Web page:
Almost as if to pace the experience, Fantasy Forest follows the Symphony of Oaks as another shorter, almost interstitial space. A series of slender, semi-arched bands of light mark a pathway that passes through Descanso's famous camellia plants. The area holds an important role in this botanical garden's history, but the Fantasy Forest area itself ends up largely functioning as a mass selfie area, because the even, clean whites of the diffused LED's provide plenty of illumination, and the arrangement of these inverted glowing "hockey sticks" make for interesting shapes. Still, compared to the more prominent and extensive zones, area 6 is a little bit underwhelming.
Fortunately, another unique and creative and interactive area immediately follows in the form of Luminous Lawn, which also features a whimsical and lovely art installation called Aqueous by artist, Jen Lewin. These curving bands of light-up sidewalk almost feel like strolling through a giant, luminous version of the Candy Land board game. They seem to attract the interest of kids, who often gleefully weave their way through the layouts. Just beyond, a series of benches and oversized living room floor lamps light scattered sitting areas on the edge of the forest. These form nice juxtapositions of islands separated from the winding pathways. And just between this general area and the Garden of Good Fortune, a large video display tower projects abstract scenes of nature and the interstellar and patterns in front of a small outdoor theater space. It's all quite lovely, to be sure!
Perhaps the most surreal portion of Enchanted: Forest of Light is the Ancient Forest, which is so dramatically lit that one feels like this is a scene ripped straight from a movie. Guests must first make their way through a laser-projected firefly medley of woods before finding the Ancient Forest properly. As they continue through, a mysterious soundtrack accompanies a pattern of shifting lights. As spurts of fog punctuate the ephemeral atmosphere, Ancient Forest crafts a pretty incredible ambiance all around--one that truly feels like it has traveled back in time! This is definitely one of the most impressive exhibitions of Enchanted. It's hard to resist just waiting until a dinosaur appears, so evocative is the scene!
From most impressive to most disappointing, continuing past Ancient Forest to Pixel Grove brings forth another of the more underwhelming offerings at Descanso's winter nighttime event. The home of the lilac garden is meant to convey a "psychedelic wonderland," but what's really accomplished is a short jaunt through a road of glowing reeds that slowly change color but lack much variety or pizzazz. It makes for not much time spent sticking around.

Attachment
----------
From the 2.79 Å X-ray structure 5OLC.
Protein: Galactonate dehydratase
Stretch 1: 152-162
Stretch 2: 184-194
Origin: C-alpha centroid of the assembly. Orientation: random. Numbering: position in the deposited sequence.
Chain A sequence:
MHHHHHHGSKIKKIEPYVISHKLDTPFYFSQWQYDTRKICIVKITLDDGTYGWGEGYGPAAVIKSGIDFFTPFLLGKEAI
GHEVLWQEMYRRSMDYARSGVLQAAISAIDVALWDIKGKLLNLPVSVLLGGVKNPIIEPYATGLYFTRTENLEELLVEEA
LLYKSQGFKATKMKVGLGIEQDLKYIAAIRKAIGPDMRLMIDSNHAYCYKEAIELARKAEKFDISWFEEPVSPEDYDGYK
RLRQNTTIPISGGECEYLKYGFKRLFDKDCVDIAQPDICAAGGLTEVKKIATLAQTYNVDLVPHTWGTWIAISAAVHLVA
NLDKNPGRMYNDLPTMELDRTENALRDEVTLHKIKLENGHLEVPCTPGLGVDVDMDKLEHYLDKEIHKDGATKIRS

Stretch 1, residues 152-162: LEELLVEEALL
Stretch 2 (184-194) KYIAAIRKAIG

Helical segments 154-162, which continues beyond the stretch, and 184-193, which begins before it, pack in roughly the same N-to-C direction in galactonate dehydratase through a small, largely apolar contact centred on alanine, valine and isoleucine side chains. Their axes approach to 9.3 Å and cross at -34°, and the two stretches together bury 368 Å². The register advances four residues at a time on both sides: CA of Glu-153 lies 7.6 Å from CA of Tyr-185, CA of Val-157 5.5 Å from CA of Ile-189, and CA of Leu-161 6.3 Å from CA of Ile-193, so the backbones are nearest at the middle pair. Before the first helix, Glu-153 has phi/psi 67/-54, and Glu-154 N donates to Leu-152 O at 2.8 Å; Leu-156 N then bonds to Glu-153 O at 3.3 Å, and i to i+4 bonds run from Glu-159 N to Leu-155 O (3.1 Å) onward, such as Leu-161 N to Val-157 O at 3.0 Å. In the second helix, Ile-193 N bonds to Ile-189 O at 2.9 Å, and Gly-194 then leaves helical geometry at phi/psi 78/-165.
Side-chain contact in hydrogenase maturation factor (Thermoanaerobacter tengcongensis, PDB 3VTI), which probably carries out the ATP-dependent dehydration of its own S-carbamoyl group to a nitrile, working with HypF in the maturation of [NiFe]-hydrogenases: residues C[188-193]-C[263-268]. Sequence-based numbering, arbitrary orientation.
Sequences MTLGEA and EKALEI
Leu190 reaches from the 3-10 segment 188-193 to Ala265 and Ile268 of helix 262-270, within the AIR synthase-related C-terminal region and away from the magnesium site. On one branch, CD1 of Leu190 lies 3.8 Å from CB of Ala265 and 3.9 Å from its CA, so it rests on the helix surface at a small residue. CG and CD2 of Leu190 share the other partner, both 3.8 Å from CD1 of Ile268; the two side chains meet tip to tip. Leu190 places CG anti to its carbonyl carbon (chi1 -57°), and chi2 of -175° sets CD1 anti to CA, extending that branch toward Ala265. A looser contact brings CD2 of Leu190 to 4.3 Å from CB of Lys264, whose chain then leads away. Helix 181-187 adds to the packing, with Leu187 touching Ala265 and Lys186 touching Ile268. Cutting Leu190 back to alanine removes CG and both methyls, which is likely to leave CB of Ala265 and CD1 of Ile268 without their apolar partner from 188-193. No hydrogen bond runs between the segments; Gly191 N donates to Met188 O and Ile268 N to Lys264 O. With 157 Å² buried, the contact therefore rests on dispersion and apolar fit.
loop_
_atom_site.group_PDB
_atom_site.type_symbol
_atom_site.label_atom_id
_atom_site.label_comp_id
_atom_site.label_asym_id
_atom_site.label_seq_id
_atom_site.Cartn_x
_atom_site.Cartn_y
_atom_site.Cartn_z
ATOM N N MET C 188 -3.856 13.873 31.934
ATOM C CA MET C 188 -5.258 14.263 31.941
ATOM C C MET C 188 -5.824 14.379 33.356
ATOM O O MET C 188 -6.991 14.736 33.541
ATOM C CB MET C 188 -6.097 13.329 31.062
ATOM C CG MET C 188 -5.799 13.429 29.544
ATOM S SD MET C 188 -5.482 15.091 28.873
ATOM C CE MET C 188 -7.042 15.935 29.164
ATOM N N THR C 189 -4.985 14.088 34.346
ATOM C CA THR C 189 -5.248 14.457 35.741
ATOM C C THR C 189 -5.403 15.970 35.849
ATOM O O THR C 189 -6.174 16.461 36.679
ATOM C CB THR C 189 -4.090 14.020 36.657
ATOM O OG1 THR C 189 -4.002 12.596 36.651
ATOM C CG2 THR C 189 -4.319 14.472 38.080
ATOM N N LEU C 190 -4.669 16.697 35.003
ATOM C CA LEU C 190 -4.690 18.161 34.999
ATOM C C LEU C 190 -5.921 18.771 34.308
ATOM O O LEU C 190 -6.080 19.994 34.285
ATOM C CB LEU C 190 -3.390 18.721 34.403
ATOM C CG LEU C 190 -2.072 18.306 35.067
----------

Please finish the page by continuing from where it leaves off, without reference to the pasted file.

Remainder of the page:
Garden of Good Fortune
Finally, guests turn back toward the park entrance for the Garden of Good Fortune, a Japanese Garden littered with hundreds of glowing red lanterns and cool purple trees. This area is very much meant to be a moving experience for guests, as pathways and bridges bring them through and around the garden. There are moments for rest--an elevated shrine deck area and a sitting area provide moments to pause and take in the view. Likewise, some of the bridge direct guests toward visual frames of the Japanese landscape. It's a pretty strong way to end the Enchanted experience.
Ultimately, I found Descanso Garden's Enchanted: Forest of Light to be a fantastic and unique winter experience that combines art with eye candy with nature. It's certainly a great date place, with countless photo ops for couples and plenty of romantic settings. Families will enjoy this event too, because it appeals to the inherent acceptance of wonder that we all have. The interactive aspects of many of the "outdoor rooms" also brings some fun to the gardens. There might be a pervasive line of manufactured magnificence here--after all, in real life, nature is hardly so theatrically cast--and the event is certainly conducive to satisfying those seeking opportunities "for the 'Gram," but ultimately, it's a charming and delightfully dazzling attraction that well merits a couple of hours (or more) visit. Plus, one can't help but commend the smart manner in which a botanical garden has figured out how to up profits during the winter, when flowers and plants are typically not in bloom and thus unable to provide actual attraction for the the garden!
Enchanted: Forest of Light runs through Sunday, January 7, 2018 for this season. Tickets can be purchased online and includes general admission or admission and dining combos. Descanso offers a unique and alternative holiday activity, but one that is extravagant nonetheless. I'd definitely recommend checking it out if you have a free evening this holiday season!
DESCANSO GARDENS AT A GLANCE
- Name: Descanso Gardens
- Address: 1418 Descanso Dr, La Cañada Flintridge, CA 91011
- Web Site: https://www.descansogardens.org/
- Admission: Enchanted varies $28-$30 for public, $23-$25 for members. Daytime $9/adult, $6/seniors 65+, $4 children 5-12, FREE children 0-4
- Hours: Enchanted 5:30pm - 10:00pm select dates Nov. 19 - Jan. 7. Daytime 9:00am - 5:00pm daily except Christmas
- Metro Stop(s): N/A
Architect. Photographer. Disney nerd. Haunt enthusiast. Travel bugged. Concert fiend. Asian.